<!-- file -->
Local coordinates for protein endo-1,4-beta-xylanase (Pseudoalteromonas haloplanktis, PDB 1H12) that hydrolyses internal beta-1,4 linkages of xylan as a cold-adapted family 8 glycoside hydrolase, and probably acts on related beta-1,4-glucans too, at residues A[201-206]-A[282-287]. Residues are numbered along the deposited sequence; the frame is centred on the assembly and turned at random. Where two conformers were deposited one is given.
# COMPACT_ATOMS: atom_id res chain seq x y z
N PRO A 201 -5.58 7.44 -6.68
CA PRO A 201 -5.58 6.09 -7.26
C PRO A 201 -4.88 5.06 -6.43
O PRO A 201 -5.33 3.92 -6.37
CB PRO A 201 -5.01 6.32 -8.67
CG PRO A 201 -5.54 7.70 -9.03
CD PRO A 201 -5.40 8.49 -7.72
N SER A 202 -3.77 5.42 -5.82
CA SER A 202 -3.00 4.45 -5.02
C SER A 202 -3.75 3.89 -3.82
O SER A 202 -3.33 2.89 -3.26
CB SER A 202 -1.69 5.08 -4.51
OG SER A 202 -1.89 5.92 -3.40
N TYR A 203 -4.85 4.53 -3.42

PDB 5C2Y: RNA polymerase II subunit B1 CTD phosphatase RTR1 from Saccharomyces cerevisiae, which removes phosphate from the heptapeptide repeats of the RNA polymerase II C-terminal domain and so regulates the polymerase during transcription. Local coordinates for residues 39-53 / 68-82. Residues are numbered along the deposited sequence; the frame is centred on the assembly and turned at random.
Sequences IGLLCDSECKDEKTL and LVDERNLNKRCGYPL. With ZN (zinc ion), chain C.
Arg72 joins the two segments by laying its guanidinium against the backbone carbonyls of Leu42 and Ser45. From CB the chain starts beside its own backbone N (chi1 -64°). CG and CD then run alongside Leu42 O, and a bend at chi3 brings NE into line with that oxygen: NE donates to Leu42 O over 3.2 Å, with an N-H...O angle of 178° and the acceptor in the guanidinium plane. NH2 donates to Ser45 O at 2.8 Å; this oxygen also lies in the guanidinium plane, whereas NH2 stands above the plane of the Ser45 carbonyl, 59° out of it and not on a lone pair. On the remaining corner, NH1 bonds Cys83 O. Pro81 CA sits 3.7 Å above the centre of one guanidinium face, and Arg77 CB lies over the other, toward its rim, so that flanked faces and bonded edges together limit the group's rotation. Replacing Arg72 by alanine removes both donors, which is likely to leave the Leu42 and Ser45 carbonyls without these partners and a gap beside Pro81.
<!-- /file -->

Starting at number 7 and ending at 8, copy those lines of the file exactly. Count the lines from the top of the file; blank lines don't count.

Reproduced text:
CB PRO A 201 -5.01 6.32 -8.67
CG PRO A 201 -5.54 7.70 -9.03